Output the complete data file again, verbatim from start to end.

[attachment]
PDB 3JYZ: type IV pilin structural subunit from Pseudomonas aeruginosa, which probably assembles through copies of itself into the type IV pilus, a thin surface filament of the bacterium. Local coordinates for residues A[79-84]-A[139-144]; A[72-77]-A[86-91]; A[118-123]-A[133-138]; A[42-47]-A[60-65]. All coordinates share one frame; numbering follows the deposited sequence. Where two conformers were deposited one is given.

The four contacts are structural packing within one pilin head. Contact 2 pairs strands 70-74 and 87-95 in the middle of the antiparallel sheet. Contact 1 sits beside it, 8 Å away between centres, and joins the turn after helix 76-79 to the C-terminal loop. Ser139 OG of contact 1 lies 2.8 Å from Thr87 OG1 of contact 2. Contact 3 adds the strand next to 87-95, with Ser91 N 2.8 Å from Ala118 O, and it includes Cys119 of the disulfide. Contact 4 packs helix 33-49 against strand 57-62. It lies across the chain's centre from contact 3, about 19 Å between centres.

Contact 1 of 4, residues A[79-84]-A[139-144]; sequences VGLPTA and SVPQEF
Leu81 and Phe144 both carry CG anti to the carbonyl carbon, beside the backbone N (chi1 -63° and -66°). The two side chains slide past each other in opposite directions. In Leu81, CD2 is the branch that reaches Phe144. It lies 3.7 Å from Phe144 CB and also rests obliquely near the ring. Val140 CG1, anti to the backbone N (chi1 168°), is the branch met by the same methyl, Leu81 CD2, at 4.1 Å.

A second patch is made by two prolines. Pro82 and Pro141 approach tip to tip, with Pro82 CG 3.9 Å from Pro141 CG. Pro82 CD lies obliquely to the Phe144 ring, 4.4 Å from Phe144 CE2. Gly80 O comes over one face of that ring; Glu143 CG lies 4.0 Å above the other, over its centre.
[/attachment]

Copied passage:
PDB 3JYZ: type IV pilin structural subunit from Pseudomonas aeruginosa, which probably assembles through copies of itself into the type IV pilus, a thin surface filament of the bacterium. Local coordinates for residues A[79-84]-A[139-144]; A[72-77]-A[86-91]; A[118-123]-A[133-138]; A[42-47]-A[60-65]. All coordinates share one frame; numbering follows the deposited sequence. Where two conformers were deposited one is given.

The four contacts are structural packing within one pilin head. Contact 2 pairs strands 70-74 and 87-95 in the middle of the antiparallel sheet. Contact 1 sits beside it, 8 Å away between centres, and joins the turn after helix 76-79 to the C-terminal loop. Ser139 OG of contact 1 lies 2.8 Å from Thr87 OG1 of contact 2. Contact 3 adds the strand next to 87-95, with Ser91 N 2.8 Å from Ala118 O, and it includes Cys119 of the disulfide. Contact 4 packs helix 33-49 against strand 57-62. It lies across the chain's centre from contact 3, about 19 Å between centres.

Contact 1 of 4, residues A[79-84]-A[139-144]; sequences VGLPTA and SVPQEF
Leu81 and Phe144 both carry CG anti to the carbonyl carbon, beside the backbone N (chi1 -63° and -66°). The two side chains slide past each other in opposite directions. In Leu81, CD2 is the branch that reaches Phe144. It lies 3.7 Å from Phe144 CB and also rests obliquely near the ring. Val140 CG1, anti to the backbone N (chi1 168°), is the branch met by the same methyl, Leu81 CD2, at 4.1 Å.

A second patch is made by two prolines. Pro82 and Pro141 approach tip to tip, with Pro82 CG 3.9 Å from Pro141 CG. Pro82 CD lies obliquely to the Phe144 ring, 4.4 Å from Phe144 CE2. Gly80 O comes over one face of that ring; Glu143 CG lies 4.0 Å above the other, over its centre.